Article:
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15 Oct

Is a Really Bad Flu Season Coming?

The U.S. could be facing severe flu outbreaks as COVID safety measures are relaxed, according to a new study.

14 Oct

Nearly Half of Breast Cancer Patients Use Pot, New Survey Finds

Nearly half of breast cancer patients use pot to relieve symptoms and many don't tell their doctors, according to researchers.

13 Oct

60% Of Americans May Delay or Skip Flu Shot, Survey Finds

Despite COVID-19 and warnings that this flu season could be severe, many adults say they may delay or skip the flu shot, according to a new survey

Be Your Teen's Best Partner as They Learn to Drive

Be Your Teen's Best Partner as They Learn to Drive

Parents of teen drivers can play a crucial role in making their children safe drivers, the Governors Highway Safety Association says.

Millions of U.S. teens are learning to drive at an especially challenging time as risky and dangerous driving has increased during the COVID-19 pandemic, the association noted.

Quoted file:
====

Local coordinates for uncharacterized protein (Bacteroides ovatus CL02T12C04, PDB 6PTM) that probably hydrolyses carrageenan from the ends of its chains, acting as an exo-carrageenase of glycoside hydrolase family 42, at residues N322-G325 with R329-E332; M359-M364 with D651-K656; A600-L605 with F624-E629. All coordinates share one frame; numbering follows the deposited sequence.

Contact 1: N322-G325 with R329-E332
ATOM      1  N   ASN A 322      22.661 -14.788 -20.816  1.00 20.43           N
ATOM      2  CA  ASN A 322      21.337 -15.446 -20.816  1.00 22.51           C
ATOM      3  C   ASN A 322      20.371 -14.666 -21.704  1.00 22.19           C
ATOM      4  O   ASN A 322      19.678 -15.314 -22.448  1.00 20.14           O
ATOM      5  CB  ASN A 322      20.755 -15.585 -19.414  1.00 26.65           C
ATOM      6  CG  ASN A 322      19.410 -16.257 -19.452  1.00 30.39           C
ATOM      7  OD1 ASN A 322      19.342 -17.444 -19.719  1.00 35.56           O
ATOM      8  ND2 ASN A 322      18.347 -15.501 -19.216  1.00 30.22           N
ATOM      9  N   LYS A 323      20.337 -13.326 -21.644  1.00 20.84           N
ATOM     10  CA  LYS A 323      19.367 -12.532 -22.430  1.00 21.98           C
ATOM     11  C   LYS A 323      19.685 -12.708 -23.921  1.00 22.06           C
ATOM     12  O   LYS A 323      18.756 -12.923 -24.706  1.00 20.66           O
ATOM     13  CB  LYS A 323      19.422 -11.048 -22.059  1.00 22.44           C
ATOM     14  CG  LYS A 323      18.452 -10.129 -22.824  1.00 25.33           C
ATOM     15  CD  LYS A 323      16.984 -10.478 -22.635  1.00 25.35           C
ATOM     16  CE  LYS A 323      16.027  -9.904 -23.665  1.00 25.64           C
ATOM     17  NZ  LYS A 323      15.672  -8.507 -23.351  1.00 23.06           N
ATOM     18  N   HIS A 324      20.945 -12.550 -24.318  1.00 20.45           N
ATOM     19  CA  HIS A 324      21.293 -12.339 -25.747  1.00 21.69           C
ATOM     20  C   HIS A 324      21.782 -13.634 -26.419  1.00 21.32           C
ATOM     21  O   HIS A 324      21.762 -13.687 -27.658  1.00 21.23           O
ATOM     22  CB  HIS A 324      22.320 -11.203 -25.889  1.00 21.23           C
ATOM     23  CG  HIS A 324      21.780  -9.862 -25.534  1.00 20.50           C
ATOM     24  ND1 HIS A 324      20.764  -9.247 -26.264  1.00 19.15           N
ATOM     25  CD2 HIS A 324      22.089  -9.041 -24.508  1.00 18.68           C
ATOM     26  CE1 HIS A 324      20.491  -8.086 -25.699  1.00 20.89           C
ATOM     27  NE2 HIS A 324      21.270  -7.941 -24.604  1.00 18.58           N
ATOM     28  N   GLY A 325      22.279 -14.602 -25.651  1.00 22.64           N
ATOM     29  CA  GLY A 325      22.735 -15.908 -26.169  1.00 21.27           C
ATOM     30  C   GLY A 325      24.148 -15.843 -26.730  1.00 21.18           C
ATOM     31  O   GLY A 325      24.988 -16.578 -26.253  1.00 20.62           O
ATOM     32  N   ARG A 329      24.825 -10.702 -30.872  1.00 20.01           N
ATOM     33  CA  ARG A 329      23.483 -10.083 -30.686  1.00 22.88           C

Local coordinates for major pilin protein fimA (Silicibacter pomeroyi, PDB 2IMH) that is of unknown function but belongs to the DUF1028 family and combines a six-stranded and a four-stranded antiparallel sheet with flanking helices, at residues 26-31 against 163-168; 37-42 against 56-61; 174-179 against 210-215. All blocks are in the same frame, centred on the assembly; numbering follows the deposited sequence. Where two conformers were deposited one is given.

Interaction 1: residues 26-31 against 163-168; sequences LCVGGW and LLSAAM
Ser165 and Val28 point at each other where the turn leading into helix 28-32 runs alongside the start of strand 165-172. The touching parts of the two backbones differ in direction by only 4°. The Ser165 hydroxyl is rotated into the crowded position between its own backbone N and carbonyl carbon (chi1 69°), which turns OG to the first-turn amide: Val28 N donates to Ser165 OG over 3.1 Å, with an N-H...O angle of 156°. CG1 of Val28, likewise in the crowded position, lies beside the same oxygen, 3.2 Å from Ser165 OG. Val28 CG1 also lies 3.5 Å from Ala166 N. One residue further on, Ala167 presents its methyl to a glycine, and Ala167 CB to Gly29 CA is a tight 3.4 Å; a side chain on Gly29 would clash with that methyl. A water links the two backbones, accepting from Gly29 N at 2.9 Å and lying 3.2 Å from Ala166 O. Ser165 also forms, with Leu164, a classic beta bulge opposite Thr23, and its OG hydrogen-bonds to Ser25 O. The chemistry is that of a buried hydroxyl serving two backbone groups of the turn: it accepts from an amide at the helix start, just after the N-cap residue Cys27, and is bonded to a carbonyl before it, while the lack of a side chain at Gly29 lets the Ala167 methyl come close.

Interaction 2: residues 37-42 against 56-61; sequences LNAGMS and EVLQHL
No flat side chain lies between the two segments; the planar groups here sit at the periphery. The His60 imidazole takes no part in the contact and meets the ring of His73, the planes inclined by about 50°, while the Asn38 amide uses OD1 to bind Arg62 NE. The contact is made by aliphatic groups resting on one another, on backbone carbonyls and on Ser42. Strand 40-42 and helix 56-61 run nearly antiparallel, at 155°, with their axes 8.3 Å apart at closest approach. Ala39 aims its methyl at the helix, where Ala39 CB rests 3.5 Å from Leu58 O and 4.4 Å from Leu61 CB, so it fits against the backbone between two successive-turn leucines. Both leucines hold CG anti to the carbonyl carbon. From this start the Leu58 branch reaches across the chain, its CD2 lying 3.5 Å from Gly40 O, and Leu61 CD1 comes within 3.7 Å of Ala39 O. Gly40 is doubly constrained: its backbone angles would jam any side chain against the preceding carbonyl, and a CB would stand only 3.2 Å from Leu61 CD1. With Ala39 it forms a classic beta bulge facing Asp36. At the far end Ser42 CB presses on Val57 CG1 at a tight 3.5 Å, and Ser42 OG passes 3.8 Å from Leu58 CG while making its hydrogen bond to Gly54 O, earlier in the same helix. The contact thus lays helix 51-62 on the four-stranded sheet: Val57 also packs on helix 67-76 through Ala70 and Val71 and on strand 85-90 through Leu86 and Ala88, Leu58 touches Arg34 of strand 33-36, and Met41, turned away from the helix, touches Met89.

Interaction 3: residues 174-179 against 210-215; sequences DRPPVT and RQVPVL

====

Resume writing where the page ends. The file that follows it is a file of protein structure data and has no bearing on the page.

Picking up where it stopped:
"Teen drivers are more ...

FDA Panel Recommends Approval of Johnson & Johnson Booster Shot

FDA Panel Recommends Approval of Johnson & Johnson Booster Shot

In a unanimous vote, the U.S. Food and Drug Administration's vaccine advisory panel on Friday recommended that the agency grant emergency use of booster shots of Johnson & Johnson's coronavirus vaccine.

The FDA is expected to make a decision within days that will help guide the 15 million Americans who have received the Johnson & Johnson v...

  • Robin Foster HealthDay Reporter
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  • October 15, 2021
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Vaccinated Foreign Travelers Can Enter United States Beginning Nov. 8

Vaccinated Foreign Travelers Can Enter United States Beginning Nov. 8

All international travelers who are fully vaccinated against the coronavirus will be able to enter the United States beginning Nov. 8, an official at the White House told The New York Times.

The announcement came on the heels of news on Wednesday that the United States would reopen its land borders to fully vaccinated tr...

  • Ernie Mundell and Robin Foster
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  • October 15, 2021
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AHA News: Carrying a Tune Could Lead to Better Health

AHA News: Carrying a Tune Could Lead to Better Health

Not everyone can sing like a nightingale. When some of us try to carry a tune, we sound like Bob Dylan imitating Elmer Fudd.